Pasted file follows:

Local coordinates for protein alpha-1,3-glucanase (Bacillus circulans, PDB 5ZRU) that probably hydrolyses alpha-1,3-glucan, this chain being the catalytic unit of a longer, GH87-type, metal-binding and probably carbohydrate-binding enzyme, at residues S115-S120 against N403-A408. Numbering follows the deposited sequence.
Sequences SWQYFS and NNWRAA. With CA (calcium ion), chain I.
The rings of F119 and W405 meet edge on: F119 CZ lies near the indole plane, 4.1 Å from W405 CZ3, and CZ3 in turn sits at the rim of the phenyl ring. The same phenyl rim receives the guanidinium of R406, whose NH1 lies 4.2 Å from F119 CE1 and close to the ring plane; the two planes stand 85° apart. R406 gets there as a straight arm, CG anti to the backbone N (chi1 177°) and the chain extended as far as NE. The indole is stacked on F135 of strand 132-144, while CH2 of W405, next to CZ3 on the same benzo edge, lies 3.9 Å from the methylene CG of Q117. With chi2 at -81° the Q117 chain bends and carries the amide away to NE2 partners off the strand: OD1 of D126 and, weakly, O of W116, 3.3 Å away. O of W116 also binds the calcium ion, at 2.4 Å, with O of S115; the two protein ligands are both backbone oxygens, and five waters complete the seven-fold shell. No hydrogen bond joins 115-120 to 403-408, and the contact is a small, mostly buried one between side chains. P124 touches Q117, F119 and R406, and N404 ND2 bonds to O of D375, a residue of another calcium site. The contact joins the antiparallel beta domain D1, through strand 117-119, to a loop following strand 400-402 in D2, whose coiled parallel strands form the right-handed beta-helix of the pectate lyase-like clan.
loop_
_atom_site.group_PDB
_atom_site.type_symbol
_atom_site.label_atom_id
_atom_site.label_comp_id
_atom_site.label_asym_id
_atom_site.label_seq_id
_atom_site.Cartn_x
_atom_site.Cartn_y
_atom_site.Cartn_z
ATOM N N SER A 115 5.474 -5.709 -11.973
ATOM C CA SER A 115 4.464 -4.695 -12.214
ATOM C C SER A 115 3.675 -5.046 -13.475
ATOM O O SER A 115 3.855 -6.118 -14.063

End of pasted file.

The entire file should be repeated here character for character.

Local coordinates for protein alpha-1,3-glucanase (Bacillus circulans, PDB 5ZRU) that probably hydrolyses alpha-1,3-glucan, this chain being the catalytic unit of a longer, GH87-type, metal-binding and probably carbohydrate-binding enzyme, at residues S115-S120 against N403-A408. Numbering follows the deposited sequence.
Sequences SWQYFS and NNWRAA. With CA (calcium ion), chain I.
The rings of F119 and W405 meet edge on: F119 CZ lies near the indole plane, 4.1 Å from W405 CZ3, and CZ3 in turn sits at the rim of the phenyl ring. The same phenyl rim receives the guanidinium of R406, whose NH1 lies 4.2 Å from F119 CE1 and close to the ring plane; the two planes stand 85° apart. R406 gets there as a straight arm, CG anti to the backbone N (chi1 177°) and the chain extended as far as NE. The indole is stacked on F135 of strand 132-144, while CH2 of W405, next to CZ3 on the same benzo edge, lies 3.9 Å from the methylene CG of Q117. With chi2 at -81° the Q117 chain bends and carries the amide away to NE2 partners off the strand: OD1 of D126 and, weakly, O of W116, 3.3 Å away. O of W116 also binds the calcium ion, at 2.4 Å, with O of S115; the two protein ligands are both backbone oxygens, and five waters complete the seven-fold shell. No hydrogen bond joins 115-120 to 403-408, and the contact is a small, mostly buried one between side chains. P124 touches Q117, F119 and R406, and N404 ND2 bonds to O of D375, a residue of another calcium site. The contact joins the antiparallel beta domain D1, through strand 117-119, to a loop following strand 400-402 in D2, whose coiled parallel strands form the right-handed beta-helix of the pectate lyase-like clan.
loop_
_atom_site.group_PDB
_atom_site.type_symbol
_atom_site.label_atom_id
_atom_site.label_comp_id
_atom_site.label_asym_id
_atom_site.label_seq_id
_atom_site.Cartn_x
_atom_site.Cartn_y
_atom_site.Cartn_z
ATOM N N SER A 115 5.474 -5.709 -11.973
ATOM C CA SER A 115 4.464 -4.695 -12.214
ATOM C C SER A 115 3.675 -5.046 -13.475
ATOM O O SER A 115 3.855 -6.118 -14.063